Engine rooms on boats have lots of things that can cause a world of hurt.

Everyone knows to be particularly careful when working on boats. A moment of inattention can cause life altering injuries.

8. Keep hatches closed unless absolutely necessary for a project, AND be sure to close every hatch each time you leave the job. Falling into a bilge is not the issue. The problem is that sudden stop at the bottom. In my bilge there are a myriad of hard objects that can cause serious harm to a normally careful boater. Stepping into a hole is scary too.

Seaweed is anchored in the Gulf of Mexico a mile off shore one fine summer day.

Naturally after the second fall into a bilge, a thorough analysis by dockside friends was inevitable. There were two accidents, two years apart, affecting two boaters each with decades of experience on the water. Both of us were walking inside boats from the bright sunshine. Neither of us saw that a hatch was opened. We both accidentally stepped into the void. Fortunately the sudden stop did not kill us.

Seaweed is tied up at the American Legion. Lefty, a Gulfstar36, is anchored in the background.


The latest rule is:
9. When coming inside from outdoors, pause a moment to allow eyes to adjust before proceeding.

The Rules for Life were accrued over decades afloat. Thankfully I did not have to personally contribute more than a couple of these for your edification. Though the overarching mantra should be "Use Common Sense" unfortunately that is all too rare at times. Of course you are different. You are smarter than the average and thus should merely read for amusement at the shenanigans some of us get into. My goal is to not have to contribute more to this list.

In the meantime, for your convenience here is the complete collection:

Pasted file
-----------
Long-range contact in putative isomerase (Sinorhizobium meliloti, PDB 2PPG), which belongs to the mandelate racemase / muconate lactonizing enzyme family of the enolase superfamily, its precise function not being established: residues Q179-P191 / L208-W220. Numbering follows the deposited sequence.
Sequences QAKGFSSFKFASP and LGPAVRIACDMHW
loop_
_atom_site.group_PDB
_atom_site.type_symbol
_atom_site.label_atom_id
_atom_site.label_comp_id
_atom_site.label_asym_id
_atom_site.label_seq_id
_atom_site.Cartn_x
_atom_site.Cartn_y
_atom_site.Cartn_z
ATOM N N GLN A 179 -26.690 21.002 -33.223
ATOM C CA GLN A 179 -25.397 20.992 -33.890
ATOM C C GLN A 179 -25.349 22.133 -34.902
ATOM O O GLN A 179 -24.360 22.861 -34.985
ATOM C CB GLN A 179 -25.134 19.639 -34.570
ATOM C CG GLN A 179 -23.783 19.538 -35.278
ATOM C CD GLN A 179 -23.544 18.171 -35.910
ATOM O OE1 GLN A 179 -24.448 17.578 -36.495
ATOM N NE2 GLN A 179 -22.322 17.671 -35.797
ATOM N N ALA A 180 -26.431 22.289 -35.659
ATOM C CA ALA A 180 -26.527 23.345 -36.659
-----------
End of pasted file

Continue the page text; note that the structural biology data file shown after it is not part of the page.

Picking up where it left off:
Rules for Life


1. Do not swim with alligators.

2. Do not climb trees.

3. Do not move heavy furniture.

4. Do not jump fences.

5. When on ladders use the handrails.

6. Do not work when tired.

7. Pay particular attention to steps.

8. Keep hatches closed unless absolutely necessary for a project, AND be sure to close every hatch each time you leave the job.

Related to #6 and #8, both cases involved walking from bright sunshine into a boat. I believe that older eyes do not adjust rapidly enough to discern the dangers awaiting inside the boat. Thus the latest rule is:

9. When coming inside from outdoors, pause a moment to allow eyes to adjust before proceeding.


I do wonder if you have picked up any helpful advice regarding safety. It is personal stories that help guide me in making good decisions. Advice is definitely sought. And thanks!!!

Thank you for reading, and for sticking with me. I appreciate that.

Have you made a similar list? Please share.
And, do you have any rules for life that help you?

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A favorite aphorism:  Siblings: Oldest: I make the rules. Middle: I'm the reason we have rules. Youngest: The rules don't apply to me.